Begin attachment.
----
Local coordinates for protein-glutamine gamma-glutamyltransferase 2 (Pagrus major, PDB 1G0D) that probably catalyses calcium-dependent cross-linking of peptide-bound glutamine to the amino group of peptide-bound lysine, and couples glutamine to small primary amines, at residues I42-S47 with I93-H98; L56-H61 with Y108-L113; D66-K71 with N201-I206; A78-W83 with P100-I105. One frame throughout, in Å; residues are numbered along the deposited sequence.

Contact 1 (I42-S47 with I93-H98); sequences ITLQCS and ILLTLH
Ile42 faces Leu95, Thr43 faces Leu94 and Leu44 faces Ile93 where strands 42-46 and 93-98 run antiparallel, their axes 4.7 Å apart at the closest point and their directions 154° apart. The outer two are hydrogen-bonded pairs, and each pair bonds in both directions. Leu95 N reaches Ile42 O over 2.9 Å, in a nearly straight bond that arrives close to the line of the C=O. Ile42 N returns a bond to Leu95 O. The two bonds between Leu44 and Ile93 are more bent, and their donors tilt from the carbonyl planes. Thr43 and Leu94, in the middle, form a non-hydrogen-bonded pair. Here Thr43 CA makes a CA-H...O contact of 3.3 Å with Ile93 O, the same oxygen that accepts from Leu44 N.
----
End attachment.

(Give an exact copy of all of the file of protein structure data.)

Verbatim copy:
Local coordinates for protein-glutamine gamma-glutamyltransferase 2 (Pagrus major, PDB 1G0D) that probably catalyses calcium-dependent cross-linking of peptide-bound glutamine to the amino group of peptide-bound lysine, and couples glutamine to small primary amines, at residues I42-S47 with I93-H98; L56-H61 with Y108-L113; D66-K71 with N201-I206; A78-W83 with P100-I105. One frame throughout, in Å; residues are numbered along the deposited sequence.

Contact 1 (I42-S47 with I93-H98); sequences ITLQCS and ILLTLH
Ile42 faces Leu95, Thr43 faces Leu94 and Leu44 faces Ile93 where strands 42-46 and 93-98 run antiparallel, their axes 4.7 Å apart at the closest point and their directions 154° apart. The outer two are hydrogen-bonded pairs, and each pair bonds in both directions. Leu95 N reaches Ile42 O over 2.9 Å, in a nearly straight bond that arrives close to the line of the C=O. Ile42 N returns a bond to Leu95 O. The two bonds between Leu44 and Ile93 are more bent, and their donors tilt from the carbonyl planes. Thr43 and Leu94, in the middle, form a non-hydrogen-bonded pair. Here Thr43 CA makes a CA-H...O contact of 3.3 Å with Ile93 O, the same oxygen that accepts from Leu44 N.